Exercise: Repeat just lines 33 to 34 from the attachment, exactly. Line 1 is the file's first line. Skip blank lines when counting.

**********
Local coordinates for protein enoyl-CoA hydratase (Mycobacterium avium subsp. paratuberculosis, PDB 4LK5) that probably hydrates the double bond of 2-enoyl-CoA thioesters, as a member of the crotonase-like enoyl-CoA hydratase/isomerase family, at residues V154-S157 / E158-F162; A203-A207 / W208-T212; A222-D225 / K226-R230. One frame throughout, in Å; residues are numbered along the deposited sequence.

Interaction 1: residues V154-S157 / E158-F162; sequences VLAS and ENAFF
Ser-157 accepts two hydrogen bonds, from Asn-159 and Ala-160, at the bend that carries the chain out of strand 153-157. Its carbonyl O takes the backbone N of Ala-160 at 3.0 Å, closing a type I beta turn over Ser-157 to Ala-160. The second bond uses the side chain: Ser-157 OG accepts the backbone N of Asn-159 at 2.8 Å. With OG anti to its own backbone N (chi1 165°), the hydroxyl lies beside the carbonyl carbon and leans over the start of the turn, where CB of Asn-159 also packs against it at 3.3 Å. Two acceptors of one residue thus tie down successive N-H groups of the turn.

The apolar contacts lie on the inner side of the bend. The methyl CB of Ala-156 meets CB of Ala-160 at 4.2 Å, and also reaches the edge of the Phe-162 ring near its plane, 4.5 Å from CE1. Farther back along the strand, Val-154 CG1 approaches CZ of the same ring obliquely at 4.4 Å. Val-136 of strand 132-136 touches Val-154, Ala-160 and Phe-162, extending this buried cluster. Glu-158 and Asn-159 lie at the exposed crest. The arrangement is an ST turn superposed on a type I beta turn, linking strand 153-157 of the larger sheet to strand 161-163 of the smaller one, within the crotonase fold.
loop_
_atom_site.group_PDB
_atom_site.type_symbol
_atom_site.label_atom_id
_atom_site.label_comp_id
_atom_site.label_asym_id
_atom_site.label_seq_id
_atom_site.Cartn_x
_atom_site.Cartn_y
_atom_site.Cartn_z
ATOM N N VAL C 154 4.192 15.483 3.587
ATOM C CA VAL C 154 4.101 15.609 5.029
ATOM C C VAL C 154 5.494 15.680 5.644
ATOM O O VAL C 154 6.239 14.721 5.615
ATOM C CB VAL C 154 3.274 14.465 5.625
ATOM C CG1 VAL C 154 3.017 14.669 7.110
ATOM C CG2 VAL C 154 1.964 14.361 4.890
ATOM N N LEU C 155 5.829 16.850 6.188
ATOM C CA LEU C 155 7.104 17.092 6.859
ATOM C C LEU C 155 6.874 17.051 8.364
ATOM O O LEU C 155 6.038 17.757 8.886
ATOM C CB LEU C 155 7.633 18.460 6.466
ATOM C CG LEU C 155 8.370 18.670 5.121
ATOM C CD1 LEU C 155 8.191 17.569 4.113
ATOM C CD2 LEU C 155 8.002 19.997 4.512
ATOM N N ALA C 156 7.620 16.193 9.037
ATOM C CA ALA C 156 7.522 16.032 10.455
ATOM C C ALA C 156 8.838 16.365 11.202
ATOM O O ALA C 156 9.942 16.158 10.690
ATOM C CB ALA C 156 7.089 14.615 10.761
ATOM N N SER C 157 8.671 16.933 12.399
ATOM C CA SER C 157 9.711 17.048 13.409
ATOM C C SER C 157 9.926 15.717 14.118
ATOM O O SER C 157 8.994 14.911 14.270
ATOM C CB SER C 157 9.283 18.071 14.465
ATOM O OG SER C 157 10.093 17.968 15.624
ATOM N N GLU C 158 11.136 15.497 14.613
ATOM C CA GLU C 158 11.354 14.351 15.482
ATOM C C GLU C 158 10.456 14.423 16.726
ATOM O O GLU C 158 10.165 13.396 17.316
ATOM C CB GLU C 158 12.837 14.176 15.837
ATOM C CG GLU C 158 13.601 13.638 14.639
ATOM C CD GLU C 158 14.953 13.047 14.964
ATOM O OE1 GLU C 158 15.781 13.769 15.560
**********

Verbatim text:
ATOM O O ALA C 156 9.942 16.158 10.690
ATOM C CB ALA C 156 7.089 14.615 10.761